Christopher Hamilton looked at the model trains circle the track through eyes of wonderment.
The Clovis Area Train Society provided a model railroad layout exhibit Saturday at the Roosevelt County Fair. A model New Mexico Rail Runner train rides through a small town.
Greg Jennings, vice president of the Clovis Area Train Society, wipes the railroad tracks clean Saturday at their model railroad exhibit.
Lilly Grogan sits on her father David Grogan's shoulders as they admire a train model of the New Mexico Rail Runner. The Grogans came to Portales to celebrate Lilly's birthday with her grandmother Robin Montano.
The 7-year-old from Las Cruces said he loves trains and cherishes the antique model train his grandfather gave him. He showed his appreciation for the trains on display Saturday at the Roosevelt County Fair by the Clovis Area Train Society.
"I think they're great," Hamilton said. "I own trains too. Every Christmas I set up my train set with my grandpa. I get to choose where the tracks are going to be and what to put on them."
James Aldrich, electrical superintendent with the train society, said reactions like Hamilton's are the reason they display them.
"I do it for the reactions of the people when they see the trains, not just the little kids but the big kids too," Aldrich said. "Seeing their eyes and the enthusiasm of all the people makes me happy."
Aldrich said it was their 15th year providing the train exhibit at the Roosevelt County Fair.
The layout of their exhibit was 16 by 48 feet. They ran two trains, one was a replica of the New Mexico Rail Runner.
They were careful not to have collisions though they have occurred before. According to Aldrich, though he didn't know the exact speed the trains were traveling. He said the speed is actually scaled down from the original train it replicates.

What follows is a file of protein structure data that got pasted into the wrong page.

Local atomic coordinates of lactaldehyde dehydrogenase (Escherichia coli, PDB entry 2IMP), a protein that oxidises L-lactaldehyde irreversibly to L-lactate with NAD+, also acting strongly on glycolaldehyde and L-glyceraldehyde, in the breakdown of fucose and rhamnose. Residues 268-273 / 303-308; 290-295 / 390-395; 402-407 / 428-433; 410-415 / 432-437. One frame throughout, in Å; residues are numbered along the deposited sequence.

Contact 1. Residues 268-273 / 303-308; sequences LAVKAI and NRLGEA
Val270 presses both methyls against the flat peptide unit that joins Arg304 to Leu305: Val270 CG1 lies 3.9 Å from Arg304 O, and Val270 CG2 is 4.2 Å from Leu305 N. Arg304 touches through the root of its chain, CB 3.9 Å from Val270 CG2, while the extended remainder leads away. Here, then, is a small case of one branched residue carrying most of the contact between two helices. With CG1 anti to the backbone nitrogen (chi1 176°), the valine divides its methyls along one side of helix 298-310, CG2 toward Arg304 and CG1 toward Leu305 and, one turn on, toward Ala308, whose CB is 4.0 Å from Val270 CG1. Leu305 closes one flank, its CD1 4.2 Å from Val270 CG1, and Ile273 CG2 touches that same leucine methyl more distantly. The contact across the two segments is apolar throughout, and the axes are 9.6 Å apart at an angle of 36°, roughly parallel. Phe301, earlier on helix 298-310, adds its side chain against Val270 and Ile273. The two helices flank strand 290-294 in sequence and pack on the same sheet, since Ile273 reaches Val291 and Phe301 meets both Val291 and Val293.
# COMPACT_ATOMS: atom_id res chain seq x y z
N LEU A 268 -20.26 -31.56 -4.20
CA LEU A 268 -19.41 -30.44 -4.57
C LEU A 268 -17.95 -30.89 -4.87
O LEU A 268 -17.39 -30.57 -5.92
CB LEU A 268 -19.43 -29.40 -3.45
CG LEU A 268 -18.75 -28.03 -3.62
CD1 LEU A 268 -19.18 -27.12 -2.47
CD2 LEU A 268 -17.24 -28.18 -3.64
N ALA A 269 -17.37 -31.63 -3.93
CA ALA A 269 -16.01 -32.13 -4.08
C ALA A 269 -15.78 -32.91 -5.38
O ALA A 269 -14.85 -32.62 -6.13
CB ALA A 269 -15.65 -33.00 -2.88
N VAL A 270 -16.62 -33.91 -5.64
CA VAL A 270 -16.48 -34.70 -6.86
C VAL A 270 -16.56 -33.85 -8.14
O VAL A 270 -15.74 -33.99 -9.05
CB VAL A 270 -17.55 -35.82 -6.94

Each individual model can take up to 100 hours to build and it took them about four hours to build the layout Saturday before they ran the trains.
One of Aldrich's favorite train models contains 61 cars that represent the nation's 50 states, territories and armed forces. He said it's two and-a-half miles long when running.
Aldrich said he got his first train set back in 1967 and played with it for a while before joining the Air Force. He retired at Cannon Air Force Base and said most of their train society members are either active duty or retired military.
"It doesn't matter what you do though, you just have to have an interest in model railroading," Aldrich said.
He said the society has 13 active members from Clovis, Portales, Fort Sumner and Lubbock.
"It allows you to hone your skills in a bunch of areas including model structure, scenery and operation," Aldrich said. "It just comes with the hobby."
David Grogan, a railroad engineer from Clovis living in Albuquerque, said he has worked with the Rail Runner before.
While celebrating 6-year-old daughter Lilly's birthday at the fair, he said Lilly pointed out the train her father works on.
"She's got to see the trains in person so she's excited," Grogan said.
Greg Jennings, society vice president, said trains such as the Rail Runner and the scenery they create are used to inspire memories.
One of the scenery models on display was reminiscent of the Clovis drive-in movie theater.
Jennings said their group is currently working on the restoration of the historic engine that moved from Hillcrest Park that Walt Disney Pictures recently used in a film.